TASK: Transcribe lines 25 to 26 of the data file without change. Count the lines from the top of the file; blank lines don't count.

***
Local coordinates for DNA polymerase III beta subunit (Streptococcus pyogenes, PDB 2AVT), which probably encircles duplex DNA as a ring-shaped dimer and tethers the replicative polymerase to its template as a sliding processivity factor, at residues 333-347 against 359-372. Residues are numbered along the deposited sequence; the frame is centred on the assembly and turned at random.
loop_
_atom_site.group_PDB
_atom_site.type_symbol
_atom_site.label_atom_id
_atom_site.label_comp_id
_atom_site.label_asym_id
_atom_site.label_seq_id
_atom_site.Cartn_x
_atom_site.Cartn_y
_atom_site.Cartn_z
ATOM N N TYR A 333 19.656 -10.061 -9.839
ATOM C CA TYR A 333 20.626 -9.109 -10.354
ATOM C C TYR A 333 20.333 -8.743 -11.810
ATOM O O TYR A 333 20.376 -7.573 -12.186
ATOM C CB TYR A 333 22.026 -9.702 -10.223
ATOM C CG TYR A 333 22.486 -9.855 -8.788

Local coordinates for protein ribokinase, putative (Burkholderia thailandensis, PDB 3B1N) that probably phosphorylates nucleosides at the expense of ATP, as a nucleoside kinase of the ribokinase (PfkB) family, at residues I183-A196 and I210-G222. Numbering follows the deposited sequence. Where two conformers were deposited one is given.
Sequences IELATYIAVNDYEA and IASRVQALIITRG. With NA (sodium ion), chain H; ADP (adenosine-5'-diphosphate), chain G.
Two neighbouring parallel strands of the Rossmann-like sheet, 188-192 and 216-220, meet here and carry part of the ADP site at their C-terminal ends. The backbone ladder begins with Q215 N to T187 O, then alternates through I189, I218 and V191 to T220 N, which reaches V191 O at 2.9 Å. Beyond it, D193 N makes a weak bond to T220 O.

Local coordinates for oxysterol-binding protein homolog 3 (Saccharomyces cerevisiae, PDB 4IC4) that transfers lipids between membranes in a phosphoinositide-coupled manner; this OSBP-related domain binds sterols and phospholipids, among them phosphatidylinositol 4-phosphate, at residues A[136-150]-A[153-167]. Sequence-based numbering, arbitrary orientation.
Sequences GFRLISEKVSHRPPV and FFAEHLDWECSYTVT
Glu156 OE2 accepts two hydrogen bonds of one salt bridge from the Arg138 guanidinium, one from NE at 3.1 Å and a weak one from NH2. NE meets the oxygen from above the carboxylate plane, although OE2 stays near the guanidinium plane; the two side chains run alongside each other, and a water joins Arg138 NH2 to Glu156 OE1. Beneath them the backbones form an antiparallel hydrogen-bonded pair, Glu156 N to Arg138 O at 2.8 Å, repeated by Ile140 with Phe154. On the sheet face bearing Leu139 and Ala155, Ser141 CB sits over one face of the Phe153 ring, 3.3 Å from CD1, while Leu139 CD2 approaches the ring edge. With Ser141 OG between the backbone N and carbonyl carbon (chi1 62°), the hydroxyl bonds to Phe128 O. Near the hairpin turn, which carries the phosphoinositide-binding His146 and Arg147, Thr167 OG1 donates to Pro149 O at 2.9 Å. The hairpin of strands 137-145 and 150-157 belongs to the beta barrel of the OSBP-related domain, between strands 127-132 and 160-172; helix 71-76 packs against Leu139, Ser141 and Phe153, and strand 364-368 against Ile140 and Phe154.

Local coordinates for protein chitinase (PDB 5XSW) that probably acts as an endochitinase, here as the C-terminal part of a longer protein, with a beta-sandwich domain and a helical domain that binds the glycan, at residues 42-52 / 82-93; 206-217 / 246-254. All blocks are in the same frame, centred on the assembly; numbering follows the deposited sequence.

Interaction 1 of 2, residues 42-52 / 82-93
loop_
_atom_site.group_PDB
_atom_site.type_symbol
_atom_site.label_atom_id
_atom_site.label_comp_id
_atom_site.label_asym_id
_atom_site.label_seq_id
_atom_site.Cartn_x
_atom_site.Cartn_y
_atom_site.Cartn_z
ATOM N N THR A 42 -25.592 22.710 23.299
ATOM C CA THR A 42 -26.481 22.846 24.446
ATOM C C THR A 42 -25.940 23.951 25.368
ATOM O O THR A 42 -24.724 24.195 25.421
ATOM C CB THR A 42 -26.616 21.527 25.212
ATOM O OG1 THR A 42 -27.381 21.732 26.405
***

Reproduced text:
Interaction 1 of 2, residues 42-52 / 82-93
loop_